Once upon a time, in a land far far away…called México
Sometimes a curious passerby will come to the MobileBooth and ask, “Are you having storytime for kids?” To clarify, the Facilitator will explain StoryCorps’ mission.
Occasionally though, a parent comes in to record a conversation with a child and it does seem like Mobile Booth East is hosting “story time” for a young audience. In Chicago, Cesareo Moreno, chief curator at the National Museum of Mexican Art, came to the booth with his son, Cesareo Diego Moreno, to share a family story about the man they are both named after.
“The story of why we live in Chicago, Illinois is bittersweet, and the sweet part is the part that came first,” Cesareo began in a gentle narrator’s voice, and went on to tell Cesareo Diego the story of the first Cesareo Moreno.
A long time ago, in 1928, Cesareo Moreno left Mexico with his wife and eight children to work in the fields in Texas. Two years later, when he learned about sugar beets growing far north of Texas, in a place called North Dakota, he took the whole family there to live and work on the sugar beet plantations. “That’s why I say it’s sweet; it’s the sweet part of the bittersweet story,” our narrator explained.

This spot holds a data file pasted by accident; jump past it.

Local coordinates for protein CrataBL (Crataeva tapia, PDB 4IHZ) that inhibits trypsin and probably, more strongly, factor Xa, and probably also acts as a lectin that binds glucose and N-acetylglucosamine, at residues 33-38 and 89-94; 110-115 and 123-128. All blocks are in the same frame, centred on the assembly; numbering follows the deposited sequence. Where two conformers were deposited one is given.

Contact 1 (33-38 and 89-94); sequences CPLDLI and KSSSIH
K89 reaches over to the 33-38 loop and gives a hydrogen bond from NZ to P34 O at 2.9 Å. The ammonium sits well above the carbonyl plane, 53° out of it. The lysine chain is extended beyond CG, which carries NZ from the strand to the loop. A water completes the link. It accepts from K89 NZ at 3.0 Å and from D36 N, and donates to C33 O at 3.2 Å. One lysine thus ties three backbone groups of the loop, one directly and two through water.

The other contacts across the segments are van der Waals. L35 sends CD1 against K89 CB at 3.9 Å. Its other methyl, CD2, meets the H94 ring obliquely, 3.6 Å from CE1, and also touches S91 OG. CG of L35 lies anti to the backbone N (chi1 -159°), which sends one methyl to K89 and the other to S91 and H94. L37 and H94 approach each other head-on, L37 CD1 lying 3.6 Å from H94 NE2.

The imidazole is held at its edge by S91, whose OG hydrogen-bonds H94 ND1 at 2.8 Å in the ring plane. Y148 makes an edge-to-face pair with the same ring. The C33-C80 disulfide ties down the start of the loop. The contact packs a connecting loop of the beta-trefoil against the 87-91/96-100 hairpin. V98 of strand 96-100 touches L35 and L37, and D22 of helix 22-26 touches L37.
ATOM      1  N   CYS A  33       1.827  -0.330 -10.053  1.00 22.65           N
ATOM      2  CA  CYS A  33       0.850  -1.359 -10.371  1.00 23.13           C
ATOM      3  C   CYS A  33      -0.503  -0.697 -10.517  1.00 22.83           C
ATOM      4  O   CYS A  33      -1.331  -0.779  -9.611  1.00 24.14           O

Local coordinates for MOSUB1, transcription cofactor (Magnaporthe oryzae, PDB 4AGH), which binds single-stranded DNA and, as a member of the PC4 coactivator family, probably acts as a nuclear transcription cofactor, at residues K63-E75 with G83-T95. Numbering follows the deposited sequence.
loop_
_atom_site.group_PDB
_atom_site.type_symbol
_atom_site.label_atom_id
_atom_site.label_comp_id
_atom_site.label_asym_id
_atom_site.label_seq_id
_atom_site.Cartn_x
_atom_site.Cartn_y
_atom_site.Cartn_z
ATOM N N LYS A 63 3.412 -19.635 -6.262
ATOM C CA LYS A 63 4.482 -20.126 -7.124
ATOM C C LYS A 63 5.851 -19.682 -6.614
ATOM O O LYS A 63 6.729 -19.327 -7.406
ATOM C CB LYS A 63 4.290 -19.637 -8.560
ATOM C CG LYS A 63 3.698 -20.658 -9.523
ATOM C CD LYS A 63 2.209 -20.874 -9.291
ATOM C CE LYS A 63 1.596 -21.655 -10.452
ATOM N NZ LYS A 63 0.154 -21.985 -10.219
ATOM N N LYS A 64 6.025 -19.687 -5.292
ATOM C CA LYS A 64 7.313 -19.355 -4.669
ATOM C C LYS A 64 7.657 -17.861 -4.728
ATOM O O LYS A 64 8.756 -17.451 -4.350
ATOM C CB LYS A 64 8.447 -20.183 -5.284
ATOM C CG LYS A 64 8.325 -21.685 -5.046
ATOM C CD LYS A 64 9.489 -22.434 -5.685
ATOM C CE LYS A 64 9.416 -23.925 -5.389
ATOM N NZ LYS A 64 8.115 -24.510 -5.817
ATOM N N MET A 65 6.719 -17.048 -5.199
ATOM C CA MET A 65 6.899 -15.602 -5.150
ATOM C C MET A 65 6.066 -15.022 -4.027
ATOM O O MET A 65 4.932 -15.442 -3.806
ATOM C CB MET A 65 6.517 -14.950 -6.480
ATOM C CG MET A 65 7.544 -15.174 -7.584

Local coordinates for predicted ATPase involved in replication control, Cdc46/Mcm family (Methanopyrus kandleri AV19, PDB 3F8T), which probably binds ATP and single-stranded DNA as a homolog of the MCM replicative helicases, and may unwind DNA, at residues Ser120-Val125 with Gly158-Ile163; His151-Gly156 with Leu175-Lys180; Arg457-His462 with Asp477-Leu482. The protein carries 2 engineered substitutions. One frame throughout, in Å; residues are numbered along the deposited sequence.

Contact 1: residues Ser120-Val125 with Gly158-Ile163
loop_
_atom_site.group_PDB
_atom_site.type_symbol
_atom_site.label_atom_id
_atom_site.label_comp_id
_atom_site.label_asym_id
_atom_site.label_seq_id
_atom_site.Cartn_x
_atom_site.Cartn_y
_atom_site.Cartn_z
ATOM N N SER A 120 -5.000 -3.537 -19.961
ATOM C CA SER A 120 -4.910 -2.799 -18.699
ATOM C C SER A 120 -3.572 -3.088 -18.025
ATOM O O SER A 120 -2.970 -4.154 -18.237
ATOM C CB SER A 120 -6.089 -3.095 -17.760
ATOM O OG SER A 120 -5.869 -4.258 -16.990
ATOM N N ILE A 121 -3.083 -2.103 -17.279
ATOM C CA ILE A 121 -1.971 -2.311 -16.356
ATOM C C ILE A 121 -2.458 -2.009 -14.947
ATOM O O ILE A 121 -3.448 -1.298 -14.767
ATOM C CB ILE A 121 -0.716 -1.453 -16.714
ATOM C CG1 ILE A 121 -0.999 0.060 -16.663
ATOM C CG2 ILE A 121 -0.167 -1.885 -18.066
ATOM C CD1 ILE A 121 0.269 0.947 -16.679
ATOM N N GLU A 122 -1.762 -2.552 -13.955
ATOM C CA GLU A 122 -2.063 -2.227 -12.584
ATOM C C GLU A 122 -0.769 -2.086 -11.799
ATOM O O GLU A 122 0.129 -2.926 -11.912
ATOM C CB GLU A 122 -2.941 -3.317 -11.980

The bitter part would come later. Eventually, Cesareo Moreno and his wife died and later on, at the start of the Second World War, the oldest sons went away to the military. The oldest daughter, named Guita Moreno (who would become Cesareo’s mother and Cesareo Diego’s grandmother), was left to care for her little brothers and sisters.
“And that’s kind of the bitter part of the story,” the current-day Cesareo Moreno told his son in a solemn voice. Too little and too few to make a living in the fields anymore, the children had to find work elsewhere to support themselves. Following her father’s example, Guita Moreno became the leader of the family and took her young siblings to the city where they could all find work in the factories. And so they came to Chicago…
Whenever things get tough, Cesareo told his son, he thinks about what Cesareo Moreno and Guita had to endure in the fields and factories, and this makes him realize how good he has it now and how lucky he is to love the work he does and live the life he lives here. Looking at his son straight in the eye, he added: “And so are you.”
“I know,” replied Cesareo Moreno’s great-grandson from across the table.
Now, on to Fort Wayne, IN!
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